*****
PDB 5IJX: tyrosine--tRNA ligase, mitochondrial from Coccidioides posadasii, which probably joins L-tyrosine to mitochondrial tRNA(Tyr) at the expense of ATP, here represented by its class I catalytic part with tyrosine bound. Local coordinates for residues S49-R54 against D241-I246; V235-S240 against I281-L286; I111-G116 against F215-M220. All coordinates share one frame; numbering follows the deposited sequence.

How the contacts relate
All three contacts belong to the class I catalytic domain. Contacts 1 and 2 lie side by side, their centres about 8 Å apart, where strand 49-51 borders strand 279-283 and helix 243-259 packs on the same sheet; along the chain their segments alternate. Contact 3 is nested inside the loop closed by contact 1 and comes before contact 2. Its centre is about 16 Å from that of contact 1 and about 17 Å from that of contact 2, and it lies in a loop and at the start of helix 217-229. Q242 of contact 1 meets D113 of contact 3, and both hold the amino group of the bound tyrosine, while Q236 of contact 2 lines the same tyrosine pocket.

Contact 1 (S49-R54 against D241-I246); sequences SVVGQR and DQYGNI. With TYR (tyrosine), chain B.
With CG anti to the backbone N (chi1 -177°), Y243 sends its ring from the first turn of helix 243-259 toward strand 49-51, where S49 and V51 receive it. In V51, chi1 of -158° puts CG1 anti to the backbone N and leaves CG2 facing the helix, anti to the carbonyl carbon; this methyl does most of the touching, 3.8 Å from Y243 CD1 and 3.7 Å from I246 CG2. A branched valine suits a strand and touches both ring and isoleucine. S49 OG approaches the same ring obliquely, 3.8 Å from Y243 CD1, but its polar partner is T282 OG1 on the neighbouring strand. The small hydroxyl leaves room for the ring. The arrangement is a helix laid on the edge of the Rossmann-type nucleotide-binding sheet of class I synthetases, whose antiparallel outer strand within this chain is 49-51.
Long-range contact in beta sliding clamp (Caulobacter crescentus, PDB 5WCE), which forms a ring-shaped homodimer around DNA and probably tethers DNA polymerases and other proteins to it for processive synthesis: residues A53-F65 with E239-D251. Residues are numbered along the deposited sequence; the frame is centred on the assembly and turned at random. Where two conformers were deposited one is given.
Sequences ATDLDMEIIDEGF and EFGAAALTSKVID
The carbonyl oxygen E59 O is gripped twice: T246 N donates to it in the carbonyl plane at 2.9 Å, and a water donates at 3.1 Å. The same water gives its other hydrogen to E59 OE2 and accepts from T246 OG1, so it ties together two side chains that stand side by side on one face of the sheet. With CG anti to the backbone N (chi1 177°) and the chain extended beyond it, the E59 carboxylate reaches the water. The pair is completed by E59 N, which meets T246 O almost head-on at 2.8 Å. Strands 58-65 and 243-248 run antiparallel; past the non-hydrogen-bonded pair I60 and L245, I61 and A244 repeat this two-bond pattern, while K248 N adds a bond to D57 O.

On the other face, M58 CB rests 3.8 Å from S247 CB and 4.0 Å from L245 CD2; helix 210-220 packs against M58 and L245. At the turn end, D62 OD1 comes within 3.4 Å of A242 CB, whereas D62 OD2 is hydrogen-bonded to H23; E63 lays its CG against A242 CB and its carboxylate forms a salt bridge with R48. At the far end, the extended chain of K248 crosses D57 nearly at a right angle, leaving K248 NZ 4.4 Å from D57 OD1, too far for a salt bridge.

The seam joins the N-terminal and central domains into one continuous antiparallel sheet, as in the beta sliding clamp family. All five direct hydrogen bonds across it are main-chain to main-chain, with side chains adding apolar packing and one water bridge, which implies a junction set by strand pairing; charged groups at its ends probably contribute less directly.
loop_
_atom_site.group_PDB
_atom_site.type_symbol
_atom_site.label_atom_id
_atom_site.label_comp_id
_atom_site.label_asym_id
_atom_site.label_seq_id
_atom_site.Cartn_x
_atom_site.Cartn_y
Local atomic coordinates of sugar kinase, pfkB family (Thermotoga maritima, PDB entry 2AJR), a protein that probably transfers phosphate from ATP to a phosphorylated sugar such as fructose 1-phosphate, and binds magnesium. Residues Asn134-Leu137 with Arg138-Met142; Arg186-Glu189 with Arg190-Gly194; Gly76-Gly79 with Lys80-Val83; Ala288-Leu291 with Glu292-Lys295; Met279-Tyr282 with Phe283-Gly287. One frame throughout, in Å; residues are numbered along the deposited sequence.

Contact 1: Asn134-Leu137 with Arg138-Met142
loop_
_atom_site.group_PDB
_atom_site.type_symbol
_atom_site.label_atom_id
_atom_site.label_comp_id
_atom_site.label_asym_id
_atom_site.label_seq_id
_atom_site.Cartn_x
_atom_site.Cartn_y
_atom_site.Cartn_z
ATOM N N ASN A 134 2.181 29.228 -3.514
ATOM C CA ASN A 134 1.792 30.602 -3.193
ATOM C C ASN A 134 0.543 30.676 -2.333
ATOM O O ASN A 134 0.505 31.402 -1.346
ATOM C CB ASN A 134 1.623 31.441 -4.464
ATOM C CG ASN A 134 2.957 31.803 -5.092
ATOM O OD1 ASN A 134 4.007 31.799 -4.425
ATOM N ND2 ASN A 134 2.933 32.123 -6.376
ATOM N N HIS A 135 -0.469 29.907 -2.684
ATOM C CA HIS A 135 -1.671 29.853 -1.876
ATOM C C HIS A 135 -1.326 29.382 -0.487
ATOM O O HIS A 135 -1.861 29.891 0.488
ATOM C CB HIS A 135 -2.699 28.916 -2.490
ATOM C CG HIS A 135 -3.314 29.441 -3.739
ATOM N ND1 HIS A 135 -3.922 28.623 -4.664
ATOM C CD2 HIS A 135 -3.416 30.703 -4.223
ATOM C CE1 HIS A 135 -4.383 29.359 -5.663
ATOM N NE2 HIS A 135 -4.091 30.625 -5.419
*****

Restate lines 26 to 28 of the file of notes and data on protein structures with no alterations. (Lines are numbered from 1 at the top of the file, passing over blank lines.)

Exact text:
_atom_site.label_comp_id
_atom_site.label_asym_id
_atom_site.label_seq_id